Training inherent powers (weights, temperatures, smells, estimation powers) – practice makes perfect right? Imagine if you knew the temperature always, the weight of things by lifting them, the composition of foods by tasting them, the distance between things without measuring. How can we train these, how can we improve. Probably not inherently useful to life, but fun to train your system 1! (2hrs)
Strike to the heart of the question. The strongest one; not the one you want to defeat – Steelman not Strawman. Don’t ask “how do I win at the question”; ask, “am I giving the best answer to the best question I can give”. More poetic than anything else - this post would enumerate the feelings of victory and what not to feel victorious about, as well as trying to feel what it's like to be on the other side of the discussion to yourself, frustratingly trying to get a point across while a point is being flung at yourself. (2hrs)
How to approach a new problem – similar to the “How to solve X” post. But considerations for working backwards from a wicked problem, as well as trying “The least bad solution I know of”, Murphy-jitsu, and known solutions to similar problems. Step 0. I notice I am approaching a problem.
Spices – Adventures in sensory experience land. I ran an event of spice-smelling/guessing for a group of 30 people. I wrote several documents in the process about spices and how to run the event. I want to publish these. As an exercise - it's a fun game of guess-the-spice.
Wing it VS Plan – All of the what, why, who, and what you should do of the two. Some people seem to be the kind of person who is always just winging it. In contrast, some people make ridiculously complicated plans that work. Most of us are probably somewhere in the middle. I suggest that the more of a planner you can be the better because you can always fall back on winging it, and you probably will. But if you don't have a plan and are already winging it - you can't fall back on the other option. This concept came to me while playing ingress, which encourages you to plan your actions before you make them.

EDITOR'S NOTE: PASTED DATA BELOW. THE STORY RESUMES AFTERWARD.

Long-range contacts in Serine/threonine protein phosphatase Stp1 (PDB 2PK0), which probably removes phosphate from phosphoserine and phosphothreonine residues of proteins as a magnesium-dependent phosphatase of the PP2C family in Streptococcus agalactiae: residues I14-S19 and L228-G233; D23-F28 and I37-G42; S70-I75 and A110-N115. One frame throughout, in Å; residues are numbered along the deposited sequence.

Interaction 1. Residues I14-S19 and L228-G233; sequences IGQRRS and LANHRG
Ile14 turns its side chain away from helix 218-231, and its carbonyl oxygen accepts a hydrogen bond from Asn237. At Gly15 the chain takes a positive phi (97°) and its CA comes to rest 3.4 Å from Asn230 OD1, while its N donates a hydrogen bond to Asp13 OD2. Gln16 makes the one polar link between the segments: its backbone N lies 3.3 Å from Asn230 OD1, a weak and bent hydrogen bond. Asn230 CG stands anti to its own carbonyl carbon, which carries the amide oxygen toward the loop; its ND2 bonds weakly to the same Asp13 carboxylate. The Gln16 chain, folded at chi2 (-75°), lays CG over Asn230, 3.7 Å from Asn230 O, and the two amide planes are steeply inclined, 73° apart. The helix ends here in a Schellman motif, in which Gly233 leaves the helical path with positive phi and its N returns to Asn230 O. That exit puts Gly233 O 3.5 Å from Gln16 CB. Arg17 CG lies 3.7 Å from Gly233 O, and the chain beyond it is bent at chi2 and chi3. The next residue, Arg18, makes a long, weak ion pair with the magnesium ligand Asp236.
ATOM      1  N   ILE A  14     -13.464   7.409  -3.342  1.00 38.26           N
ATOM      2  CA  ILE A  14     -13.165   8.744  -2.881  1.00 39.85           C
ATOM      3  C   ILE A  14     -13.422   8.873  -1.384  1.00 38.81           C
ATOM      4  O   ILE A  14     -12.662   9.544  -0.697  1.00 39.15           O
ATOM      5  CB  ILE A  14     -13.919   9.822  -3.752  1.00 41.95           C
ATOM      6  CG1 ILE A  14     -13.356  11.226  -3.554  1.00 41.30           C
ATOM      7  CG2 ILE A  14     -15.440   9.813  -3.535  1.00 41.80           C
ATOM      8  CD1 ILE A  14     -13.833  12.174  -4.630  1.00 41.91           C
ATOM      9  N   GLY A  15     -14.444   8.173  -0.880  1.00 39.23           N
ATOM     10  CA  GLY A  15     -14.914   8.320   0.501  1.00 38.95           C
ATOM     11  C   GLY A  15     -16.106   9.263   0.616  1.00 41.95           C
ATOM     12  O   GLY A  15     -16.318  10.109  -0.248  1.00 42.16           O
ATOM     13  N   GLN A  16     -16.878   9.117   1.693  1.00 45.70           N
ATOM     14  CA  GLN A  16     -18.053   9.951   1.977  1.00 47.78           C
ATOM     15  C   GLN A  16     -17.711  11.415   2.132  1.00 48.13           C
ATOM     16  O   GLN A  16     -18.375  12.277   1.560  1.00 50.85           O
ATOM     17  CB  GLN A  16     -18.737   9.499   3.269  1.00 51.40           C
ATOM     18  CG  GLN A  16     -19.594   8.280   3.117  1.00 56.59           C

On-stage bias – The changes we make when we go onto a stage include extra makeup to adjust for the bright lights, and speaking louder to adjust for the audience which is far away. When we consider the rest of our lives, maybe we want to appear specifically X (i.e, confident, friendly) so we should change ourselves to suit the natural skews in how we present based on the "stage" we are appearing on. appear as the person you want to appear as, not the person you naturally appear as.
Creating a workspace – considerations when thinking about a “place” of work, including desk, screen, surrounding distractions, and basically any factors that come into it. Similar to how the very long list of sleep maintenance suggestions covers environmental factors in your sleep environment but for a workspace.
Posts added to the list since then